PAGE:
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Fusarium Head Blight Development and Deoxynivalenol Accumulation in Wheat as Influenced by Post-Anthesis Moisture Patterns

February 2015 , Volume 105 , Number  2
Pages  210 - 219

Kelsey F. Andersen, Laurence V. Madden, and Pierce A. Paul

Department of Plant Pathology, The Ohio State University, Ohio Agricultural Research and Development Center, Wooster 44691.

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Accepted for publication 15 August 2014.

Mist chamber experiments were conducted to quantify and model the effects of post-anthesis moisture on Fusarium head blight (FHB) index (IND) and deoxynivalenol (DON). Four mist treatments, one daily and three intermittent, were applied during an 8-day window immediately after anthesis, plus an untreated check. All intermittent mist treatments received moisture on 4 of the 8 days, but the distribution of the supplemental moisture during the treatment window varied among the treatments. Separate sets of spikes in each treatment were either spray or point inoculated with a spore suspension of Fusarium graminearum. Based on results from linear mixed-model analyses, mist treatment had a significant effect on arcsine-square root-transformed IND (arcIND) and log-transformed DON (logDON) in spray-inoculated spikes but only a marginal effect on DON in point-inoculated spikes. The daily mist treatments (Mist1) consistently had the highest mean IND and DON but several of the 4-day intermittent mist treatments were not significantly different, particularly for point inoculations. Only Mist1 and one of the intermittent mist treatments (Mist2; 2 days of mist at the beginning and end of the treatment window) had significantly higher infection efficiency (estimated diseased spikelets per spore) than the check; however, none of the treatments increased the rate of disease spread within the spike (based on visual symptoms) relative to the check. For all treatments, there was a significant, positive linear relationship between IND and logDON, with estimated mean regression slopes (rates of logDON increase per unit increase in IND) of 0.04 and 0.02 logDON %−1 IND for the point- and spray-inoculated experiments, respectively. Mist treatment did not have a significant effect on the slope but had a significant effect on the intercept. The height of the regression line (logDON after adjusting for IND) was consistently higher for Mist2 than for Mist1 for both point- and spray-inoculated spikes. Estimated mean back-transformed DON at a fixed level of IND was 4.9 and 2.9 ppm higher for Mist2 than Mist1 in the spray- and point-inoculation experiments, respectively. Generalized linear mixed models were used to estimate the risk of IND and DON exceeding critical thresholds, showing similar results among treatments in terms of estimated probabilities. The estimated probabilities of IND ≥ 10% at 20 days after inoculation and DON ≥ 2, 5, and 10 ppm were not significantly different between Mist1 and Mist2. These results suggest that post-anthesis moisture patterns may play a role in DON exceeding critical thresholds even when FHB level are relatively low.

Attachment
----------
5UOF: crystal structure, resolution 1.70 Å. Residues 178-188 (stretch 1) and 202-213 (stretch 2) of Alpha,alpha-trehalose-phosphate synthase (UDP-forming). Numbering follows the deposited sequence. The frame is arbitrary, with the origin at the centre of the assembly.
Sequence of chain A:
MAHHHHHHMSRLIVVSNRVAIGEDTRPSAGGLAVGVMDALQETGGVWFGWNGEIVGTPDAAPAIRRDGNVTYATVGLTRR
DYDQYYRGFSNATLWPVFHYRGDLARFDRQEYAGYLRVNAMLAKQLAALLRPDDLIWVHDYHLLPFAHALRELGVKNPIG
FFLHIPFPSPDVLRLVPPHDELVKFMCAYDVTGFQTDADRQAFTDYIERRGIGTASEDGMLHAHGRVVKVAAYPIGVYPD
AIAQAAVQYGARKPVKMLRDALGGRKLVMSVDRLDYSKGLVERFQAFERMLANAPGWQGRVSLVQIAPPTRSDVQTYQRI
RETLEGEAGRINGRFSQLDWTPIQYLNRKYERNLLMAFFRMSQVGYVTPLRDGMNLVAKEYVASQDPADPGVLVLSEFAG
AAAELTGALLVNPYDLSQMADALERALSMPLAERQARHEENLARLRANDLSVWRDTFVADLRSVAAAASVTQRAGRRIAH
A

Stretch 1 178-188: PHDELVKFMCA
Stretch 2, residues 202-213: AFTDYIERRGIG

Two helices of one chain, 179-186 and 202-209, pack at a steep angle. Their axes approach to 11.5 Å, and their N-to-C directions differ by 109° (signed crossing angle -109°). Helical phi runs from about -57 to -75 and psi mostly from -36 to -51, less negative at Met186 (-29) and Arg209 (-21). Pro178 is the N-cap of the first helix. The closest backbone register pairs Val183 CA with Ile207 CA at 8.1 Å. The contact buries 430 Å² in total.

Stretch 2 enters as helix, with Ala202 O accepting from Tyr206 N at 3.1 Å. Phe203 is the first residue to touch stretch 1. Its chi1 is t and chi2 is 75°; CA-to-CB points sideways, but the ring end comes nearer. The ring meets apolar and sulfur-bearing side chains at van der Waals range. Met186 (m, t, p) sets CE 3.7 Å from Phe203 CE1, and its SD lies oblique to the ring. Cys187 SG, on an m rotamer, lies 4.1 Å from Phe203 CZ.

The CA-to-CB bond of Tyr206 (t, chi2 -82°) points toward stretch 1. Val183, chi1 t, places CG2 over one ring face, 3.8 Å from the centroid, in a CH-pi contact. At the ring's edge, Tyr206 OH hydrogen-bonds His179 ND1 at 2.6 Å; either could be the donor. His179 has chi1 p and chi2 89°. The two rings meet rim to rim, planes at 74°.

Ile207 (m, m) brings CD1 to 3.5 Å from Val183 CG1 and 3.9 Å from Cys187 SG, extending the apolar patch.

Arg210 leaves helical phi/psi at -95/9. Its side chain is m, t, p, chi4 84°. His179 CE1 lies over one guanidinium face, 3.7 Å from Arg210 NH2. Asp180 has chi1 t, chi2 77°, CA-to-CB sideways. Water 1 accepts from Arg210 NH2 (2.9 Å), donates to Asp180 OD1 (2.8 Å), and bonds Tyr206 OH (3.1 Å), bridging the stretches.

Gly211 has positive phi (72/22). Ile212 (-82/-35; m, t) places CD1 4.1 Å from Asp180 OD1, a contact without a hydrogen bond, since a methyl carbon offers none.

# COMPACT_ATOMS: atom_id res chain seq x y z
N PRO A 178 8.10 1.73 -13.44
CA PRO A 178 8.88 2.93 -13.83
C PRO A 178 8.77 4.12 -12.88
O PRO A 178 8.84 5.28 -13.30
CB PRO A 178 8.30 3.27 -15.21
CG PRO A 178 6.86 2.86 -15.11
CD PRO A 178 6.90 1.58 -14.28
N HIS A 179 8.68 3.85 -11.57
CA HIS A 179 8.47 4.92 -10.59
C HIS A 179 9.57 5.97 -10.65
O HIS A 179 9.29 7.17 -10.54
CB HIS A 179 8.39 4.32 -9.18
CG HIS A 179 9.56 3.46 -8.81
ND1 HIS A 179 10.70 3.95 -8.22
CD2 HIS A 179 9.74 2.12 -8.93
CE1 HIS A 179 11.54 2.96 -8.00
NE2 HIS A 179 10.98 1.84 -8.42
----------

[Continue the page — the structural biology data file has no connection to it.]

Additional keywords: logistic regression model.

© 2015 The American Phytopathological Society